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NASA and the Elon Musk-owned private rocket company SpaceX have finally launched four more astronauts on a flight to the International Space Station (ISS)

NASA and the Elon Musk-owned private rocket company SpaceX have finally launched four more astronauts on a flight to the International Space Station (ISS). After a number of delays, the launch finally took off from NASA's Kennedy Space Center in Cape Canaveral, Florida at 9.03 p.m. on Wednesday, launching on top of one of SpaceX's Falcon 9 rockets.

"Crew 3" comprises NASA astronauts Raja Chari, mission commander; Tom Marshburn, pilot; and Kayla Barron, mission specialist; as well as ESA (European Space Agency) astronaut Matthias Maurer, who will serve as a mission specialist, to the space station for a six-month science mission, staying aboard until late April 2022. This is the third crew rotation mission with astronauts on the SpaceX Crew Dragon spacecraft and the fourth flight with astronauts, including the Demo-2 test flight, as part of the agency's Commercial Crew Programme.

Aboard Dragon with the crew will be more than 400 pounds of supplies and hardware, including over 150 pounds of which they will use to conduct experiments aboard the space station. Here is some of the research riding with them into low-Earth orbit. In addition to the experiments flying with them aboard Dragon, the Crew-3 astronauts are also scheduled to conduct many additional experiments and technology demonstrations during their mission.

Crew-3 is crucial for the testing of new upgrades to the space station's Environmental Control and Life Support System (ECLSS), including the newly installed toilet, the Brine Processing Assembly, carbon dioxide scrubbers, and two new hydrogen sensors slated to arrive aboard a SpaceX Cargo Dragon in late December. (IANS/ MBI)


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NASA and Russia's State Space Corporation Roscosmos are planning to hold joint training sessions for mixed missions to the International Space Station (ISS)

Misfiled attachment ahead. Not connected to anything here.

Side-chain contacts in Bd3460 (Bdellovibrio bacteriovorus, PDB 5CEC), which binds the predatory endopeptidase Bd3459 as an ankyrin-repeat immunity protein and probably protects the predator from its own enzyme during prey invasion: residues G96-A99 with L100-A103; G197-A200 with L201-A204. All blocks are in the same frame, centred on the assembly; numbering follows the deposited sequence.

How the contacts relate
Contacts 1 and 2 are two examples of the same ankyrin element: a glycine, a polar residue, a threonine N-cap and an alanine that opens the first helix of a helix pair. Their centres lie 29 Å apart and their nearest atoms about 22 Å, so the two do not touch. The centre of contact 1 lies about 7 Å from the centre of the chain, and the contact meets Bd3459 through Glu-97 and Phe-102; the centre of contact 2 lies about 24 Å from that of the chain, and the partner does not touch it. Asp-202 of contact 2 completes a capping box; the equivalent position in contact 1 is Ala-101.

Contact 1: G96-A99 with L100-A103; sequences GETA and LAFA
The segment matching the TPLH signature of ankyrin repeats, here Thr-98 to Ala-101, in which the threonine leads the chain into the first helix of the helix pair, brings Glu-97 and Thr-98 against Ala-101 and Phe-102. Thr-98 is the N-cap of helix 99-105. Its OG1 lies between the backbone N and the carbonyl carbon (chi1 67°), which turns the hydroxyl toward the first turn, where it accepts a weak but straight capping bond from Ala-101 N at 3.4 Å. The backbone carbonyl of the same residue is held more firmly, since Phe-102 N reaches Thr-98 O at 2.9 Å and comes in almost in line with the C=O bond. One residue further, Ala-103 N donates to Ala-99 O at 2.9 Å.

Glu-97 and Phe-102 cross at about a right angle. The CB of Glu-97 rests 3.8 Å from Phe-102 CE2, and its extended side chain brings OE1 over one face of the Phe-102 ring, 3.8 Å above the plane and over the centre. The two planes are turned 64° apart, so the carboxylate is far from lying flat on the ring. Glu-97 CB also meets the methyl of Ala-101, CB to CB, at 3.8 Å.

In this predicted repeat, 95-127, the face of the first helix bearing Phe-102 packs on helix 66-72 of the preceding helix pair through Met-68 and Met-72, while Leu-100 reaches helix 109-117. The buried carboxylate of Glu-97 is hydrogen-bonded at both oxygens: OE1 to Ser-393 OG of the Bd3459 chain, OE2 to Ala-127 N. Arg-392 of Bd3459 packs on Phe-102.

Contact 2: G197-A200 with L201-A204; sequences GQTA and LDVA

NASA and Russia's State Space Corporation Roscosmos are planning to hold joint training sessions for mixed missions to the International Space Station (ISS), the media reported.

Kathy Lueders, associate administrator of NASA's Human Exploration and Operations (HEO) Mission Directorate, announced the "intergovernmental agreements" on Friday, TASS news agency reported.

"The Russians, based on the number of missions that the SpaceX had flown, they have agreed to further the processing of our intergovernmental agreements where we eventually would be flying US crew members on the Soyuz and the Russian cosmonauts on the US SpaceX vehicle," Lueders was quoted as saying.

"We are very excited to see that we have made progress with them (Russia) at least on the first steps going forward and have our initial cosmonauts beginning to do assessments and training with suits and us beginning to do the training for that," she added.

On October 26, Roscosmos CEO Dmitry Rogozin said that the Russian space agency and NASA had begun detailed talks about flying crew members for missions by Russian cosmonauts on board US SpaceX vehicles and NASA astronauts on board Soyuz spacecraft.

Meanwhile, Russia's Progress MS-18 cargo spacecraft has docks with orbital outpost ISS. The cargo spaceship launched on early Thursday night from the Baikonur spaceport, the report said.

The spaceship was earlier reported to deliver to the ISS 470 kg fuel, 420 litres of drinking water, 40 kgs of air and oxygen in containers, 1,509 kg of equipment and materials, medical control and sanitary tools, clothing items, meals and fresh products.

Progress MS-18 spacecraft will remain docked with the ISS until next year.

(IANS/JB)

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